In the US Boston marathon bomber Dzhokhar Tsarnaev has been found guilty.
A federal US jury has found Dzhokhar Tsarnaev – the surviving brother behind the Boston Marathon bombings, guilty of 30 charges in relation to the Boston bombings – all which carry the death penalty.
The bombings in April 2013 killed three people and injured more than 260.
Jurors found Dzhokhar Tsarnaev guilty of all 30 counts, including – conspiracy to use a weapon of mass destruction resulting in death, using a weapon of mass destruction resulting in death, and aiding and abetting, conspiracy to bomb a public place, and bombing a public place.
The jury determined that he was responsible for the deaths of Krystle Campbell, 8-year old Martin Richard, Lingzi Lu and Sean Collier.
CBS News reports that Tsarnaev stood with his head bowed and his hands clasped. The families of the victims who were in court were silent, some sitting on the edge of their seats.
He was found guilty on all 30 charges against him.
The jury deliberated for 11½ hours before reaching the verdict overnight, hearing from 96 witnesses.
During the trial Assistant U.S. Attorney Aloke Chakravarty said.”The defendant brought terrorism into the backyards and main streets,”
“The defendant thought that his values were more important than the people around him. He wanted to awake the mujahedeen, the holy warriors, so he chose Patriots’ Day, Marathon Monday,”
21-year old Tsarnaev tried to convince jurors that his older brother was responsible with defense attorney Judy Clarke saying 26-year-old Tamerlan Tsarnaev, who died in a shootout with police days after the terror attack, was the instigator of the marathon plot.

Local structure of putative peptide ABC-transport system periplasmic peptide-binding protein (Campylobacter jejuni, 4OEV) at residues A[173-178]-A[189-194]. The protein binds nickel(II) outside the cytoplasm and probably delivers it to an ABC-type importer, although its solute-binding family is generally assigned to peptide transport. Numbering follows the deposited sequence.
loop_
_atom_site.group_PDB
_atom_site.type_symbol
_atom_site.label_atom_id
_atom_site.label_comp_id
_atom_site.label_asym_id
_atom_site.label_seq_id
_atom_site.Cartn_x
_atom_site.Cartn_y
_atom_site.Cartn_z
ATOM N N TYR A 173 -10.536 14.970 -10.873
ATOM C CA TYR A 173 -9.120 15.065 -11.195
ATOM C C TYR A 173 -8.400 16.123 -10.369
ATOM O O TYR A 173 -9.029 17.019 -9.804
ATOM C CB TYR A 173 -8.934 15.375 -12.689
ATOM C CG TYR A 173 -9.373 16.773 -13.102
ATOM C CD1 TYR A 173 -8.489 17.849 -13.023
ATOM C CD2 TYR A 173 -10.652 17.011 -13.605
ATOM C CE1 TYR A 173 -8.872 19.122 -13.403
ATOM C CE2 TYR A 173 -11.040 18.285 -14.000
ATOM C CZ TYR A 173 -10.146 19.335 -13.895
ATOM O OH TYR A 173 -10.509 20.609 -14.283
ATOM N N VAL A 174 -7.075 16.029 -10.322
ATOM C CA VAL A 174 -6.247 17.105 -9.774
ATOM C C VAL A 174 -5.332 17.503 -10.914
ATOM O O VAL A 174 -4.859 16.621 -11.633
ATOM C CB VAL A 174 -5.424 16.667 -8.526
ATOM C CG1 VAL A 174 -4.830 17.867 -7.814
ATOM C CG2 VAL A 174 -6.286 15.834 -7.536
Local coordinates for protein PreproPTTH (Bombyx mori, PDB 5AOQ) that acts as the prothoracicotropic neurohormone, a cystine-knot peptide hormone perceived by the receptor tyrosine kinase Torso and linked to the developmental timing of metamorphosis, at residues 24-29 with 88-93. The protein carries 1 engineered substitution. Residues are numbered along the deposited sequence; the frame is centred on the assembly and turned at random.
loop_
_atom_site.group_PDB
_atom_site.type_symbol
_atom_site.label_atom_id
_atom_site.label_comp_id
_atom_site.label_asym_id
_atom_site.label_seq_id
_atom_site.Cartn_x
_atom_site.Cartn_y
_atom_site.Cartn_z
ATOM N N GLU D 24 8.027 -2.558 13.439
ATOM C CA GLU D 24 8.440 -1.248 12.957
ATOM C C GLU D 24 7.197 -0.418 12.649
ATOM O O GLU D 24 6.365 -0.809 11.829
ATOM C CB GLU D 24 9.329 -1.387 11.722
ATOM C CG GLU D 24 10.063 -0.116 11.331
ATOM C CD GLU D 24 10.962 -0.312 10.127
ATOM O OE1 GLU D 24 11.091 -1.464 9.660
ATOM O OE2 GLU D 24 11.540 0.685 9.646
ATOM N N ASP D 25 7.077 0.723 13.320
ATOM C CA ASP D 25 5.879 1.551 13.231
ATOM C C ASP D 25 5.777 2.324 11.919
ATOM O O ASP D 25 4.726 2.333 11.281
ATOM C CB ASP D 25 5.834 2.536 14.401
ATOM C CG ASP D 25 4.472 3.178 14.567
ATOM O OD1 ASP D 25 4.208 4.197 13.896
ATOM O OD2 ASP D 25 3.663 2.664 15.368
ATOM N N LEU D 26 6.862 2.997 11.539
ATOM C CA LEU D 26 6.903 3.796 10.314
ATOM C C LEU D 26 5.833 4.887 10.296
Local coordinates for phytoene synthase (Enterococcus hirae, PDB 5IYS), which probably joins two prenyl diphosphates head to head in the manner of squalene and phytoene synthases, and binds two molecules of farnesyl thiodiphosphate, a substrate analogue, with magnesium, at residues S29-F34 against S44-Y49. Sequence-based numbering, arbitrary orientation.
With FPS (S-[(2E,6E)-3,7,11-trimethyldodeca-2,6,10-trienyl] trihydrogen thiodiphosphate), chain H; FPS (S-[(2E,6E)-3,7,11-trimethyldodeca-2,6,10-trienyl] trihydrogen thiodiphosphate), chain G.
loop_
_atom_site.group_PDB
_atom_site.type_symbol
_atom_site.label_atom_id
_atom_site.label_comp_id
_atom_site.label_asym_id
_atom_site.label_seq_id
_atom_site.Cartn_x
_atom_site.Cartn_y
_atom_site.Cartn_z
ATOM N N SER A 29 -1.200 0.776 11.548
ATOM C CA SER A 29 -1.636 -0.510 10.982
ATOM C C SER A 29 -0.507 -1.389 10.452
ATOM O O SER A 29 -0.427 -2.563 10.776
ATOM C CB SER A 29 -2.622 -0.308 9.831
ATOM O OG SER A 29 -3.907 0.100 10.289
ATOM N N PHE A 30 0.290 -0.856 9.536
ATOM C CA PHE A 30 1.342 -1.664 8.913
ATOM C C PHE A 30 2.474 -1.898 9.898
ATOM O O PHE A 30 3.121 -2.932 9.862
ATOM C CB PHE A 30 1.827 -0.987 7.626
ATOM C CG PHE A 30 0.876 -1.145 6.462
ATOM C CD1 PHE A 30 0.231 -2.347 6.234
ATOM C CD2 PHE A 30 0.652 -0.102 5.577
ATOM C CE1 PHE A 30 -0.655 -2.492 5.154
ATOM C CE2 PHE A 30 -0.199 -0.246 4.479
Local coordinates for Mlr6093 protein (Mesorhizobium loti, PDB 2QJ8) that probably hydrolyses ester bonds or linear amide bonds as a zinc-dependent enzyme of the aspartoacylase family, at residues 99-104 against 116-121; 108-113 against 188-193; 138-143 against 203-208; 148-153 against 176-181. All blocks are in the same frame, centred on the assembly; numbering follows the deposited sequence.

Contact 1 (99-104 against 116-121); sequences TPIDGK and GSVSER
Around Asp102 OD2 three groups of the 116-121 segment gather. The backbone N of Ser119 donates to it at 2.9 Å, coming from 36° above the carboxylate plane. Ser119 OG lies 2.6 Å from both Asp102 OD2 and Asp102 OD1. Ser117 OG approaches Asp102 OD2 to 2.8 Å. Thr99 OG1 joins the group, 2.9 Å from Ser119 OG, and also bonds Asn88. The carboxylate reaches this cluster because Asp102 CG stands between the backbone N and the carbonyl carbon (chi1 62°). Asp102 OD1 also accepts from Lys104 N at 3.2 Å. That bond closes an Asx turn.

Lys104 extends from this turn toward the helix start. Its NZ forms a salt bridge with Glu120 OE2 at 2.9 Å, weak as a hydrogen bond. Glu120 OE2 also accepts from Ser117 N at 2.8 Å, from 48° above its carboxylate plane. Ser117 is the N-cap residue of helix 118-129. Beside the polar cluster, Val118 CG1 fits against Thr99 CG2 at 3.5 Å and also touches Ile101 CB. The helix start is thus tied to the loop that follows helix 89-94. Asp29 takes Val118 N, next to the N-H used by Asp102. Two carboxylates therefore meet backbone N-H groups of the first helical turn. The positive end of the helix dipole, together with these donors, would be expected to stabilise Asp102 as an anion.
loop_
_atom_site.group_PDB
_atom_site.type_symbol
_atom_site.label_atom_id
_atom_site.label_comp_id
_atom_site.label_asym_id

The younger brother Clarke said, was only following Tamerlan Tsarnaev.
“If not for Tamerlan, it would not have happened,” Clarke argued.
Victim Jeff Bauman, who lost both legs in the explosions wrote on Facebook.
The jury will now begin hearing evidence on whether Tsarnaev should get life in prison or a death sentence.
The Boston Globe reports that defence lawyers will try to further paintTsarnaev as a victim of his brother’s radicalisation in arguing for a lesser sentence than death.
“The defense may also cite what are known as “mitigating” factors: Tsarnaev has no prior criminal record; he was a lesser participant; and they may cite his upbringing as the youngest of four children in an immigrant family facing a difficult adjustment to American life.”
For the death penalty, the jury must reach a unanimous decision.
If a jury is not unanimous in that decision, the judge will hand out a sentence of life imprisonment.
In the meantime the families of the victims of the bombings try to move on.
” A day doesn’t pass when we don’t cry over the loss of Martin, but we also laugh when we think about him, which feels like the right way to remember a little boy with a zest for life and a caring heart.”